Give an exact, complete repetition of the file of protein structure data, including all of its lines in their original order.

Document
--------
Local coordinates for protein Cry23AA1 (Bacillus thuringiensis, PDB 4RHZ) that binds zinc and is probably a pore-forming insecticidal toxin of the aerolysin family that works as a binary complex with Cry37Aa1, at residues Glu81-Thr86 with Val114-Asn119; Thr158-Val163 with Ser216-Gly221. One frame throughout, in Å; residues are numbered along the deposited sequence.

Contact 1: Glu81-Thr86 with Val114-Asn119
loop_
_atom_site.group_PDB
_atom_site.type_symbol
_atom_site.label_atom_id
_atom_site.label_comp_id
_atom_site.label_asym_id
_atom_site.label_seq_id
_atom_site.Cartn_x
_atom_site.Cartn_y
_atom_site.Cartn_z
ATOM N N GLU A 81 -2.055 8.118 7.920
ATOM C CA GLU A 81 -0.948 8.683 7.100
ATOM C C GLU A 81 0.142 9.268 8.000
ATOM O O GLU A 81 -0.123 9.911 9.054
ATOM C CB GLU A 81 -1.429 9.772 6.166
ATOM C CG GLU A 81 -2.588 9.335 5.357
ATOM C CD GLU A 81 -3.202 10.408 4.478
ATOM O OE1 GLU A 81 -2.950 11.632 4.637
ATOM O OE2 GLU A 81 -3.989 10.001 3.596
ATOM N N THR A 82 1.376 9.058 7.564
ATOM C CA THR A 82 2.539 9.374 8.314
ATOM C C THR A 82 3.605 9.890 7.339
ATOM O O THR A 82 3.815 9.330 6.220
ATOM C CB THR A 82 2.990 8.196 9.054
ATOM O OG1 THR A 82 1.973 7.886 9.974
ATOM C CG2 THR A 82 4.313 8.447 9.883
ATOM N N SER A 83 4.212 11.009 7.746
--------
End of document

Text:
Local coordinates for protein Cry23AA1 (Bacillus thuringiensis, PDB 4RHZ) that binds zinc and is probably a pore-forming insecticidal toxin of the aerolysin family that works as a binary complex with Cry37Aa1, at residues Glu81-Thr86 with Val114-Asn119; Thr158-Val163 with Ser216-Gly221. One frame throughout, in Å; residues are numbered along the deposited sequence.

Contact 1: Glu81-Thr86 with Val114-Asn119
loop_
_atom_site.group_PDB
_atom_site.type_symbol
_atom_site.label_atom_id
_atom_site.label_comp_id
_atom_site.label_asym_id
_atom_site.label_seq_id
_atom_site.Cartn_x
_atom_site.Cartn_y
_atom_site.Cartn_z
ATOM N N GLU A 81 -2.055 8.118 7.920
ATOM C CA GLU A 81 -0.948 8.683 7.100
ATOM C C GLU A 81 0.142 9.268 8.000
ATOM O O GLU A 81 -0.123 9.911 9.054
ATOM C CB GLU A 81 -1.429 9.772 6.166
ATOM C CG GLU A 81 -2.588 9.335 5.357
ATOM C CD GLU A 81 -3.202 10.408 4.478
ATOM O OE1 GLU A 81 -2.950 11.632 4.637
ATOM O OE2 GLU A 81 -3.989 10.001 3.596
ATOM N N THR A 82 1.376 9.058 7.564
ATOM C CA THR A 82 2.539 9.374 8.314
ATOM C C THR A 82 3.605 9.890 7.339
ATOM O O THR A 82 3.815 9.330 6.220
ATOM C CB THR A 82 2.990 8.196 9.054
ATOM O OG1 THR A 82 1.973 7.886 9.974
ATOM C CG2 THR A 82 4.313 8.447 9.883
ATOM N N SER A 83 4.212 11.009 7.746